OVERCOMING THE OBSTACLES TO SCIENTIFIC MEETINGS

HCP ACCESS AND PHARMA PROVISION BEYOND THE ONSITE EVENT

Published 30 Oct 2017

When considering whether or not to attend a conference or event, only 11% of healthcare professionals (HCPs) do not investigate whether there is virtual access to sessions and materials, and 90% agree that access to information and discussion beyond a scientific meeting helps them to apply new medical approaches more quickly. This makes compelling evidence for the need to provide better online access to meetings and to ensure the availability of meeting output via multiple channels. Indeed, 88% of pharma industry professionals state they would like to increase such provision.

These were some of the findings of a research study published by EPG Communications Group in September 2017. Revealing evidence of a divide between what HCPs want and what the pharmaceutical industry is currently supplying, the study investigates the obstacles faced by HCPs in accessing scientific meetings, and highlights a new set of challenges for all stakeholders surrounding the delivery of meetings and their output, both onsite and online, in the Digital Age. These challenges were the topic up for debate during a webinar on 18th October 2017, with a multi-stakeholder panel in agreement on the need for greater focus on collaboration in order to overcome them.

The demand

Our research reveals that approximately three quarters of HCPs think attending virtual meetings is more convenient, cost efficient and time-saving than attending onsite meetings and more than half state that the ‘ability to attend a wider range of events’ is an advantage of virtual meetings over attendance in person. Increased availability of online access to meetings and their output would help meet the demands of HCPs, but the study also reveals a number of challenges faced by industry in trying to meet these needs. When planning onsite meetings, only 33% of pharmaceutical respondents claimed they ‘always’ or ‘usually’ consider the opportunities for virtual or online access.

What are the challenges?

Primarily, the obstacles cited by industry professionals are internal ones. 61% stated that an internal lack of confidence in the benefits of providing or supporting more virtual/online activities is an obstacle. An internal reluctance to change was recorded by half of pharma professionals, and a lack of internal knowledge and skills was recorded by 44%. Another challenge for pharma, is that of trust: the majority of HCPs value pharma support, according to the study, but they do not value direct pharma influence over the content or the platform.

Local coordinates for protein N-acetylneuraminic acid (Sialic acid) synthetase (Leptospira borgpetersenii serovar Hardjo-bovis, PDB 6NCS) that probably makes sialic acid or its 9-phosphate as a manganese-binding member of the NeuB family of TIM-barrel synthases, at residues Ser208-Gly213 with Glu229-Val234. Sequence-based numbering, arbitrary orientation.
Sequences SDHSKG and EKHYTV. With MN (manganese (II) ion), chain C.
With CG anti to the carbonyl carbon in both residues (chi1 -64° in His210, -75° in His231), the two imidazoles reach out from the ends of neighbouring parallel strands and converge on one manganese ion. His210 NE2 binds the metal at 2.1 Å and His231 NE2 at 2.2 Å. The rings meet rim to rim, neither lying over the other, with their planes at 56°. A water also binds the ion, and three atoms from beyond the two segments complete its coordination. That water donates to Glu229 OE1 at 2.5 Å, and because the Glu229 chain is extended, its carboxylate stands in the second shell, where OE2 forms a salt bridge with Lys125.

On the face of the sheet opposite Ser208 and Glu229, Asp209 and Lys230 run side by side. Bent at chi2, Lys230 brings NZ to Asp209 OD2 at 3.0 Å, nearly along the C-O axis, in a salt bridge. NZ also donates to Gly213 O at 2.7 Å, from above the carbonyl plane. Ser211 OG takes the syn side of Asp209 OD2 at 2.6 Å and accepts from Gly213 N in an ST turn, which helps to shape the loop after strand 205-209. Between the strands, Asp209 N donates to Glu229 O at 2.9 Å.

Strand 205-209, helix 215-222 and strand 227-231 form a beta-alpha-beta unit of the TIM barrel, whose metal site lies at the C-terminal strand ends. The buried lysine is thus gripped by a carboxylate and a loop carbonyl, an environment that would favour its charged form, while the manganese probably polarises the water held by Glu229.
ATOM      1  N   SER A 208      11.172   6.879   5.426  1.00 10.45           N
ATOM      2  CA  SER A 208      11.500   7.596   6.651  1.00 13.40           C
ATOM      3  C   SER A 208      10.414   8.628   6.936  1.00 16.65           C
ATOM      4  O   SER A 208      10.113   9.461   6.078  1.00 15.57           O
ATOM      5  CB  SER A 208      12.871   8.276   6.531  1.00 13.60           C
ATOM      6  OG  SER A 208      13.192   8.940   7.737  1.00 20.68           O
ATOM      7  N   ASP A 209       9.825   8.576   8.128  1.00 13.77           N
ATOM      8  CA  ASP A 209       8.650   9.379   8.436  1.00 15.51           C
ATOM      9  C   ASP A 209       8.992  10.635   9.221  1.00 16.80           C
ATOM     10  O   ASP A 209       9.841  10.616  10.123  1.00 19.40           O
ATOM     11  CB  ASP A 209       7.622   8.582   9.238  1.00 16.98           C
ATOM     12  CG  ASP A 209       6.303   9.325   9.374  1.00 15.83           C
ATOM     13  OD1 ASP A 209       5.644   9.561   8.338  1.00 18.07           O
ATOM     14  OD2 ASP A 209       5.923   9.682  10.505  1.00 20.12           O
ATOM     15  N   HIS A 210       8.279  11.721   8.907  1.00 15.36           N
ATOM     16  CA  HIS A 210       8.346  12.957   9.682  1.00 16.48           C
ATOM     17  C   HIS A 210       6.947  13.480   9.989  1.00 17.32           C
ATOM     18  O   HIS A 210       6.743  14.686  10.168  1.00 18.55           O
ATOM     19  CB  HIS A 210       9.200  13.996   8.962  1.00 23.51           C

What’s the solution?

The research report offers compelling evidence to support change and overcome some of the internal challenges faced by the pharma industry: 70% of HCPs believe virtual/online events to be a valuable alternative to onsite meetings and, in terms of increasing the longevity of meeting output, the research shows that 81% of HCPs prefer to access materials throughout the year, rather than be limited to the duration of the event.

The ‘internal lack of knowledge’ and lack of HCP trust in pharma portals could be overcome with multi-stakeholder collaboration: While 71% of pharma company respondents reported investing more in their own portals (than in third party/independent portals), only one third of HCPs rated the trustworthiness of pharma portals as high or very high. By utilising independent online portals to provide virtual events and digital tools or content surrounding scientific events, the pharma industry can address this lack of trust.

Working with independent websites and third party agencies can also bring the additional benefits of audience reach, digital expertise and engagement that pharma may struggle to achieve on its own. The research shows that 66% of service providers ‘always’ or ‘usually’ consider the opportunities for virtual or online access to scientific meetings and their output, compared to just one third of pharma. With the report clearly indicating that pharma agencies have a greater awareness and ability to cater to the evolving digital demands of HCPs, working more closely with them may be key to pharma effectively delivering that service.

Conclusion

A multichannel/omnichannel approach to scientific meetings, alongside collaboration (both internally and with all other stakeholders including medical associations and independent online portals) which challenges the barriers to sharing data1, are the key to keeping pace with the evolving education needs of HCPs. EPG Group is focused on understanding and bridging the gap between HCP demand and industry supply of educational content. For further information on this topic, you can download the full research report, view our service offering and client case study or read a report about our webinar on overcoming the challenges of scientific meetings in the Digital Age.



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